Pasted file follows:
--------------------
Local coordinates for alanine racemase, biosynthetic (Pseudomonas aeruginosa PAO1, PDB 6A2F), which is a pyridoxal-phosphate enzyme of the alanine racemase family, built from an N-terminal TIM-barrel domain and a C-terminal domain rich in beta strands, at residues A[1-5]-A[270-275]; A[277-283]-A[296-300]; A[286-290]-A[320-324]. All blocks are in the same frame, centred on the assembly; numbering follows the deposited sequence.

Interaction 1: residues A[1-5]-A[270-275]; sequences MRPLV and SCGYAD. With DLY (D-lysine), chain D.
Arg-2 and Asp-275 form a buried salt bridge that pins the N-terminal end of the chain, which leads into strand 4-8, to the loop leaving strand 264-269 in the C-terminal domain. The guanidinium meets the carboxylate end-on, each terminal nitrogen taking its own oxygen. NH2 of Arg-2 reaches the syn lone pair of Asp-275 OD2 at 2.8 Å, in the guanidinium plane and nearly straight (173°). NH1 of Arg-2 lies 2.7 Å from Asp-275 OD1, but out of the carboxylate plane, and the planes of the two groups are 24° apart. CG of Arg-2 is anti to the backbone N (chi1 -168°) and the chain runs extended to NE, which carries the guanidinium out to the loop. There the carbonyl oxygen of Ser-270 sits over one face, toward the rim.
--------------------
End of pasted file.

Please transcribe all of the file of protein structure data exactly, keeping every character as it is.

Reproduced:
Local coordinates for alanine racemase, biosynthetic (Pseudomonas aeruginosa PAO1, PDB 6A2F), which is a pyridoxal-phosphate enzyme of the alanine racemase family, built from an N-terminal TIM-barrel domain and a C-terminal domain rich in beta strands, at residues A[1-5]-A[270-275]; A[277-283]-A[296-300]; A[286-290]-A[320-324]. All blocks are in the same frame, centred on the assembly; numbering follows the deposited sequence.

Interaction 1: residues A[1-5]-A[270-275]; sequences MRPLV and SCGYAD. With DLY (D-lysine), chain D.
Arg-2 and Asp-275 form a buried salt bridge that pins the N-terminal end of the chain, which leads into strand 4-8, to the loop leaving strand 264-269 in the C-terminal domain. The guanidinium meets the carboxylate end-on, each terminal nitrogen taking its own oxygen. NH2 of Arg-2 reaches the syn lone pair of Asp-275 OD2 at 2.8 Å, in the guanidinium plane and nearly straight (173°). NH1 of Arg-2 lies 2.7 Å from Asp-275 OD1, but out of the carboxylate plane, and the planes of the two groups are 24° apart. CG of Arg-2 is anti to the backbone N (chi1 -168°) and the chain runs extended to NE, which carries the guanidinium out to the loop. There the carbonyl oxygen of Ser-270 sits over one face, toward the rim.